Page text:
From Boxing to City Hall

Stressing his ability to overcome his mistakes has been a big part of the political resurrection of this former civil-rights activist who was best known for his amateur boxing titles before starting work as an elementary school teacher.

After rising through the ranks of the city's schools over his nearly 30-year career, he was chosen superintendent in 1979.

But in 1988, Mr. Herenton became the center of controversy after a city teacher filed a lawsuit accusing him of sexual harassment by initiating an affair with her with the promise of a promotion. After a divorce from his wife and a public admission of the affair, Mr. Herenton settled the case with the teacher out of court.

In 1989, Mr. Herenton proposed the centerpiece of his tenure in the district's top job. A comprehensive reform plan called in part for site-based decisionmaking and deregulation at certain inner-city schools. The National Education Association backed the superintendent's efforts, eventually designating the district's program as an nea "Learning Lab." (See Education Week, Feb. 6, 1991.)

That same year, however, a consultant's report criticized the district's management, and Mr. Herenton retired the next year.

His candidacy for mayor grew out of an effort by the city's black leaders to find a candidate they could all support. Mr. Herenton took on the job and narrowly won the 1991 election.

This year, Republican John Baker, a local salesman running without his party's backing, is his chief opponent.

Observers say Mr. Herenton has had to become a quick study in such issues as economic development and winning federal grants--areas where they say his administration has fallen short of cities like Nashville. Still, many people here are optimistic about Mr. Herenton's future.

A summer poll by The Commercial Appeal, the daily newspaper in Memphis, found that he had the approval of 75 percent of the city's voters. The Democrat also has been endorsed by Gov. Don Sundquist, a Republican.

Observers say they have been impressed by Mr. Herenton's ability to delegate day-to-day affairs to his top operatives and decisively address problems--such as his dismissal in 1994 of the city's police director and police chief. They also note that he has impressed many people by showing independence. He has openly criticized the city's representative in the U.S. Congress, the City Council, the school board, and even local ministers when they opposed the city's efforts to land a National Football League franchise.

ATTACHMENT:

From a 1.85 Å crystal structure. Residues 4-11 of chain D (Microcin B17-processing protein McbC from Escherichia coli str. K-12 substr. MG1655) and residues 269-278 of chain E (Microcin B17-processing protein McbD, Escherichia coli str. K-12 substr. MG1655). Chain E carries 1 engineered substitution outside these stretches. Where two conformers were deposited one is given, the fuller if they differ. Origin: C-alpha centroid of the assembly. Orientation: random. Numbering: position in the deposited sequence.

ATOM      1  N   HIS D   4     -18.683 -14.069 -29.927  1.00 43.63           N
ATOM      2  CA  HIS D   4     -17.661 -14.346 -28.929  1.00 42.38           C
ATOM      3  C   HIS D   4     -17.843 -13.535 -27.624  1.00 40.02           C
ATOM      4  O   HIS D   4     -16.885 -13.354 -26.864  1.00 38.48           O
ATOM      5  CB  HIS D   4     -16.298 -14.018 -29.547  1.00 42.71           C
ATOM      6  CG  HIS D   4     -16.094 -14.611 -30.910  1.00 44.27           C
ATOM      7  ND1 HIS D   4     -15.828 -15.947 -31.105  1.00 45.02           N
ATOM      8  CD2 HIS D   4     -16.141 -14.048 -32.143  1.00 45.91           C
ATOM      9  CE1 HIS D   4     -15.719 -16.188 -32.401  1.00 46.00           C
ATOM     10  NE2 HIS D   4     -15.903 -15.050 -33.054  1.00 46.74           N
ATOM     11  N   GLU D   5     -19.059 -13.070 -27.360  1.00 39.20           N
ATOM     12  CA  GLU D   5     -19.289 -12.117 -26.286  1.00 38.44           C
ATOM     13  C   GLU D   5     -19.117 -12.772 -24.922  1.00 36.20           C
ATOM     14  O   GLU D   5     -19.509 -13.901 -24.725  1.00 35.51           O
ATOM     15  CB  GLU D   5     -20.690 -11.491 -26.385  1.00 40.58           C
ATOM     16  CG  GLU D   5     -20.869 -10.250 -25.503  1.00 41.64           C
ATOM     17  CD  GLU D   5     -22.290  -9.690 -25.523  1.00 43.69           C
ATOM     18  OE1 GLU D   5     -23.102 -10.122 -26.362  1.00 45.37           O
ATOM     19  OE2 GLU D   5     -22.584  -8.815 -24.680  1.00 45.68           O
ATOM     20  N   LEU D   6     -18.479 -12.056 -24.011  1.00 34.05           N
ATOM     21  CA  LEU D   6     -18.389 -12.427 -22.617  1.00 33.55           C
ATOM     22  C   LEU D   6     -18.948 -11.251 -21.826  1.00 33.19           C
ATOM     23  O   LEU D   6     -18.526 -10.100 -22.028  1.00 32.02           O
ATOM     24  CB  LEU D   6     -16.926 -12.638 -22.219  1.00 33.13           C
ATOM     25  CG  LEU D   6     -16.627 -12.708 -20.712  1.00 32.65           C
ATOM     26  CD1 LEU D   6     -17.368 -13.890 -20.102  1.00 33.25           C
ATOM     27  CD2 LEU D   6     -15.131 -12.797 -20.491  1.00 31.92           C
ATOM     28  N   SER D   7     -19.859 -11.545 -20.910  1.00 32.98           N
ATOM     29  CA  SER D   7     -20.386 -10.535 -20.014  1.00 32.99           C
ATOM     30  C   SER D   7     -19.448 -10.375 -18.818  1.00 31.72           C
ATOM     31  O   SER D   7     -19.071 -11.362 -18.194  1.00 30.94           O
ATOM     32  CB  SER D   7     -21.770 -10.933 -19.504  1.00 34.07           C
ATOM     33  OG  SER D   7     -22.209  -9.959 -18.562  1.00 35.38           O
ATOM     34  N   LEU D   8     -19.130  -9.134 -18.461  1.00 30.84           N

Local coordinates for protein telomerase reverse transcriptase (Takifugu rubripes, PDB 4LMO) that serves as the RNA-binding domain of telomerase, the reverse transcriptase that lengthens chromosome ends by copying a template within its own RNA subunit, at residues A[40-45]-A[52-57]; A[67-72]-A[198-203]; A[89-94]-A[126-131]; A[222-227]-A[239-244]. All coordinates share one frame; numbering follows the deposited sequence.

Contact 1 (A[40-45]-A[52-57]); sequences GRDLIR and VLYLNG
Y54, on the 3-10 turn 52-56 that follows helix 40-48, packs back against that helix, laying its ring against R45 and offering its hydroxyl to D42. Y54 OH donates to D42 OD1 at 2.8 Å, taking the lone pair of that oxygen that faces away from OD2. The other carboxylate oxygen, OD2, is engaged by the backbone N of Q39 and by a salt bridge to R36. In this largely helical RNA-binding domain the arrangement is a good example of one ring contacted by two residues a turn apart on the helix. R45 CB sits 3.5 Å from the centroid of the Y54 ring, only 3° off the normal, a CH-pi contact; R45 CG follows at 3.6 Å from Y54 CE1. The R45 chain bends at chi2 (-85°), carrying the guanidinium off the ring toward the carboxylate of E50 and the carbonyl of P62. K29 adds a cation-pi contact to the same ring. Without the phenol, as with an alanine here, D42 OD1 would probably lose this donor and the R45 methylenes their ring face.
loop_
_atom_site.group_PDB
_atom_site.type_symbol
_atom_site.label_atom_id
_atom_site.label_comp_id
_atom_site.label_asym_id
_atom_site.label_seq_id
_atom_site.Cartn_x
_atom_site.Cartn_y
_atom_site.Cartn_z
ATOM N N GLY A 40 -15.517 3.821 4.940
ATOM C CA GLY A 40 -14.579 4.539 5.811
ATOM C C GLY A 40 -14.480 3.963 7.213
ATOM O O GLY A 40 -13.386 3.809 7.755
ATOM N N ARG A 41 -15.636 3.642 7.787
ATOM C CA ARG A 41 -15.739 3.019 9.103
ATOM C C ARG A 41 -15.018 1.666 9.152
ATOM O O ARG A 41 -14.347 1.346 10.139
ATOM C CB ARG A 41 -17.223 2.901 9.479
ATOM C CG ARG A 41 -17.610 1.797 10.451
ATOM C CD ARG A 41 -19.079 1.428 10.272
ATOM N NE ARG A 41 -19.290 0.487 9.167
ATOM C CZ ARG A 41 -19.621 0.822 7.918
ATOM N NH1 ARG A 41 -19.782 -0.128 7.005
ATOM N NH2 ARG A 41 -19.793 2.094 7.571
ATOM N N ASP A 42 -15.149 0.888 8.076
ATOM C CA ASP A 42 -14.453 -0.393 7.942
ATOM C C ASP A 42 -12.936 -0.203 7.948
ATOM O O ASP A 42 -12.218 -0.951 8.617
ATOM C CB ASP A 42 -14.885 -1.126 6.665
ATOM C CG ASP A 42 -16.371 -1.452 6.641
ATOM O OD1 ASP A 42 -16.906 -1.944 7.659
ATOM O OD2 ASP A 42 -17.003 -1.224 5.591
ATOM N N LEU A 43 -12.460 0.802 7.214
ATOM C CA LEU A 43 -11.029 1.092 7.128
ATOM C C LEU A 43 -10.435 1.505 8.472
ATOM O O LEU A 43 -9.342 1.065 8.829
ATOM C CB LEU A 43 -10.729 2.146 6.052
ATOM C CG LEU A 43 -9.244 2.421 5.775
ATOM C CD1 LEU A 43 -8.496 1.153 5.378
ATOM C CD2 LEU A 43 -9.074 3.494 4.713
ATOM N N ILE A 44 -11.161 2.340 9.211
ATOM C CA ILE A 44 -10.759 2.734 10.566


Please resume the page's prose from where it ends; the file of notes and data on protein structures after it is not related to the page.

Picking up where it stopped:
Out of School

Mr. Herenton also has resisted any impulse to inject himself into the management of the city's schools, which are now headed by Superintendent Gerry House.

His chief education accomplishment has been backing a $100 million bond issue to renovate and rebuild city schools. He said that during a second term he would like to be a more vocal supporter for equalized school funding.

And though he knows where to draw the line, Mr. Herenton is quick to say that neither the city nor the schools can fix everything.

One woman at the forum complained about a rotting tree that leaned across her property line. She said she also was upset that children were crossing streets alone on their way to school.

"About that tree, you'll have to talk with whoever owns that property," he said. "And as for the crossing guards, that's the responsibility of the city schools."

"But let me tell you what they are going to say because I used to be the school superintendent. If you were to put crossing guards at every other block, you would have four times as many crossing guards as you have now, and you just have to realize it is all a function of money," he said. "They have to put crossing guards where they can do the most good, and that's the right thing to do."

Vol. 15, Issue 04